Intro to shape memory alloy actuation using Flexinol

Shape memory alloys (SMAs) are metals that change shape when heated up. They are wonderful actuators in that they are light, silent and can be "turned on" by simply running current through. The shape that they change to can also be set, though this process is a bit more tricky. Flexinol is a particular brand of nitinol, which is an SMA made of nickel and titanium, and is pre-set to contract about 10% of its original length when heated.

The Flexinol that I used is from, which provides a useful chart of different wire properties here. The general trends are:

  • All wires take about 1 second to heat up and contract
  • Higher diameter wires have more pulling force than lower diameter wires
  • Higher diameter wires have longer off times (it takes longer for the wire to return to its original, un-contracted shape)
  • Higher-diameter wires have lower resistance and draw more power. Thus, they are more likely to overheat and lose its original contraction abilities. Wires that are 0.006" or smaller can be kept on constantly without fear of overheating.
  • High-Temperature (90C) wires have faster off-times than Low-Temperature (70C) wires
In my projects, I generally used the 0.006" to 0.01" diameter, High-Temp wires.

Since Flexinol draws a lot of current (about 300mA for the diameters I used), you need a strong power supply like a wall supply or a good lithium-ion battery. I've used from 3.7V up to 6V (any more and my Flexinol wires would start overheating). To turn the Flexinol on, I would simply short the ends of the wire to the power. For digital control, I used a standard MOSFET circuit which is a digital switch that can be turned on and off using a microcontroller. The circuit I used is below:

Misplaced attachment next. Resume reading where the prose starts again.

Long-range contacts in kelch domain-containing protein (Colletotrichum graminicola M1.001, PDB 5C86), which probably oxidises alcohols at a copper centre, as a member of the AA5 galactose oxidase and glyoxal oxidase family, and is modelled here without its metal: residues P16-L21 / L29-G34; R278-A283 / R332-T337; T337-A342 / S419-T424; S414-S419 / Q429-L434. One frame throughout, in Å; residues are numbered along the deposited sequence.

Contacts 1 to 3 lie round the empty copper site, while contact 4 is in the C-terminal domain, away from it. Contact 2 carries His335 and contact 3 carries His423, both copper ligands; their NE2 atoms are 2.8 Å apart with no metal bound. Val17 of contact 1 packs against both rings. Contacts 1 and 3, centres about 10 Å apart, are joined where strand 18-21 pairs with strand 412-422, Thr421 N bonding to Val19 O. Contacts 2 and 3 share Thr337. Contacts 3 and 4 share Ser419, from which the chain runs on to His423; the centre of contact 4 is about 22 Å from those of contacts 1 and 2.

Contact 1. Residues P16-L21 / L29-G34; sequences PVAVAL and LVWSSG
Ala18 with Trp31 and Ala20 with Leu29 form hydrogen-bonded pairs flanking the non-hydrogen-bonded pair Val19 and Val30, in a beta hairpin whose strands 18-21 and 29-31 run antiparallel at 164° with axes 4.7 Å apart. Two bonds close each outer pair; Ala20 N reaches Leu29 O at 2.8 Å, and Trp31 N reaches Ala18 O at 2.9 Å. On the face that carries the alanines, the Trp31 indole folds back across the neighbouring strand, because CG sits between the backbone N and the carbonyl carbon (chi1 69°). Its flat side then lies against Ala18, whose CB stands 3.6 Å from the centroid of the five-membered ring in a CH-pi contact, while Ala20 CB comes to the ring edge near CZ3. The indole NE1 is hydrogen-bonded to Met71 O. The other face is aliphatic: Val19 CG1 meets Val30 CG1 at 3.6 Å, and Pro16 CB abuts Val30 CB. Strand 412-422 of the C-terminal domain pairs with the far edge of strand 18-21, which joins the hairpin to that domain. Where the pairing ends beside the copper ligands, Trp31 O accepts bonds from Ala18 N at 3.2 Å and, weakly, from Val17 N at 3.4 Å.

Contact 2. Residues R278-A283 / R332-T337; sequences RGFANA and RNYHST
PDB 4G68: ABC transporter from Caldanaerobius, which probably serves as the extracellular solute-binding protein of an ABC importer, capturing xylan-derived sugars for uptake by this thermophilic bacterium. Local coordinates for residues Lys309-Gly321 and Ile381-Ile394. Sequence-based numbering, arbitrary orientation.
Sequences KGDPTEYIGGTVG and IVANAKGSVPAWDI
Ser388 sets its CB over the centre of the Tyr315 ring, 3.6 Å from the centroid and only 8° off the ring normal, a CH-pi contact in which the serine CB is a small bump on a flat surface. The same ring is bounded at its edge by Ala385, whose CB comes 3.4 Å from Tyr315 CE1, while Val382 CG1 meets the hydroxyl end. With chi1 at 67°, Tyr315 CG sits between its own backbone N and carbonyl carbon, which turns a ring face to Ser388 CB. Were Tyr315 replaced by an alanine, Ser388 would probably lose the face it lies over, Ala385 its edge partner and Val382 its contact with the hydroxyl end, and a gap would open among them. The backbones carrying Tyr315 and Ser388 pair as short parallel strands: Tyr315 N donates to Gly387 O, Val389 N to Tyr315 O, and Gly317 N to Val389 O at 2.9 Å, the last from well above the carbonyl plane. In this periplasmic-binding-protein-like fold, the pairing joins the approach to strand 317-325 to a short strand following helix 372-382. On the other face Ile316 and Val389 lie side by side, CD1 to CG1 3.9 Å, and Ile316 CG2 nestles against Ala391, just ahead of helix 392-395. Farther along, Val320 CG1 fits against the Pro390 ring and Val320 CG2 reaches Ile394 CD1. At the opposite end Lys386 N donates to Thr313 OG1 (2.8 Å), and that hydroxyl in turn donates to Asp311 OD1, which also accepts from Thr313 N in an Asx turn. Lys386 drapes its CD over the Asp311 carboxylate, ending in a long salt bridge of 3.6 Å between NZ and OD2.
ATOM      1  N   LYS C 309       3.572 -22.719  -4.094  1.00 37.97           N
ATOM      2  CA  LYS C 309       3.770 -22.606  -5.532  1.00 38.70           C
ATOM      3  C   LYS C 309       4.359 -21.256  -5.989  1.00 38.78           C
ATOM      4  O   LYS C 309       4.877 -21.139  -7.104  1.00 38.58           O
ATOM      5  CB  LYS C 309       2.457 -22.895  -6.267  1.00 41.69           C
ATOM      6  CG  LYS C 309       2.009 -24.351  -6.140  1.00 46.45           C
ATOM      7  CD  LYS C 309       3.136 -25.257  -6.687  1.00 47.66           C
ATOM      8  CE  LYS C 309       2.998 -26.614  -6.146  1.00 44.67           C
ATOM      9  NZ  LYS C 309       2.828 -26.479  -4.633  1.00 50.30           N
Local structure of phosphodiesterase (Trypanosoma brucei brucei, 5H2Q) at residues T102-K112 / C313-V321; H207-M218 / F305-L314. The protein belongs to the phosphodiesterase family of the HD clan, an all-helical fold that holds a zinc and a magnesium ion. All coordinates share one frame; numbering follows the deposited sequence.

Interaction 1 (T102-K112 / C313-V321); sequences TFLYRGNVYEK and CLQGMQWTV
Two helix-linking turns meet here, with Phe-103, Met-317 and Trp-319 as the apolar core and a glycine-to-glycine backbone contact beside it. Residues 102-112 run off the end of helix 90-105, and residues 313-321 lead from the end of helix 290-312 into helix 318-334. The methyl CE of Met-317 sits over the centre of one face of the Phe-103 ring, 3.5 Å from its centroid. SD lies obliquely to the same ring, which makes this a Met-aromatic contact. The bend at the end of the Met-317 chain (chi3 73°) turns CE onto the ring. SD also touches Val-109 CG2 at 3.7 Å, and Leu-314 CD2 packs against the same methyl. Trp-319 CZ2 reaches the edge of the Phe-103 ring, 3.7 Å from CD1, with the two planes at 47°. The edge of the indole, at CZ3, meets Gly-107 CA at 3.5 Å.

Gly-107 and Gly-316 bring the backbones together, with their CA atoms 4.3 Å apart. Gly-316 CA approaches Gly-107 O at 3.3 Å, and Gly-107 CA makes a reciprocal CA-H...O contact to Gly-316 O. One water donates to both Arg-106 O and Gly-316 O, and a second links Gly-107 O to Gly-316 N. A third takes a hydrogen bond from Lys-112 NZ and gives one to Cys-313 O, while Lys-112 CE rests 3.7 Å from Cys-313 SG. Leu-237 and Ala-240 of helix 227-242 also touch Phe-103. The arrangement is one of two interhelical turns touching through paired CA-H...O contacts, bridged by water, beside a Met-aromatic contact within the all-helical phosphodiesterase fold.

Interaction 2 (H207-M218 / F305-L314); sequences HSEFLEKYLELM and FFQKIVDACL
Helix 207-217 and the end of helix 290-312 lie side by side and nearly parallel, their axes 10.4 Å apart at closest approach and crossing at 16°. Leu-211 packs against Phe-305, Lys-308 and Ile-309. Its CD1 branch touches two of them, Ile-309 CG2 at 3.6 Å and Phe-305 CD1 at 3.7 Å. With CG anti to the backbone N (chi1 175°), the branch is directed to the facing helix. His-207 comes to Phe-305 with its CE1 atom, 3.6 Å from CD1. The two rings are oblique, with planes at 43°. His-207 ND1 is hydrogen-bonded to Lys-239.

In order from top to bottom, the clips on the left are:

  • + of power supply (red)
  • one end of Flexinol (red)
  • other end of Flexinol (yellow)
  • Input to MOSFET (green)
  • - or ground of power supply (black)
When input is HIGH, the MOSFET will turn on and current will run through the Flexinol wire. Otherwise, when the input is LOW the MOSFET is turned off. The input of the MOSFET can be connected to the output of a microcontroller, or the alligator clip can be used as a switch. For example, you can touch the clip the + of the power supply for HIGH or - (ground) for LOW. When there is no input to the circuit, the pull-down resistor (I used 15 kohms) automatically pulls the input pin LOW.

Flexinol is not solderable, so to connect it to the rest of the circuit, I recommend using crimp beads like the ones here. To make a solid connection between the wire and the crimp bead, bend the end of the Flexinol wire into a "u" before inserting it into the crimp bead. Then crimp tightly with a pair of pliers and you will be able to solder to the crimp bead. Make sure that the Flexinol is securely anchored to your mechanism, or else the wire will simply shrink without actually moving your components.

Below is an example mechanism useful for making a piece of paper fold:

Using the MOSFET control circuit and the folding mechanism, I made the following:

Back to index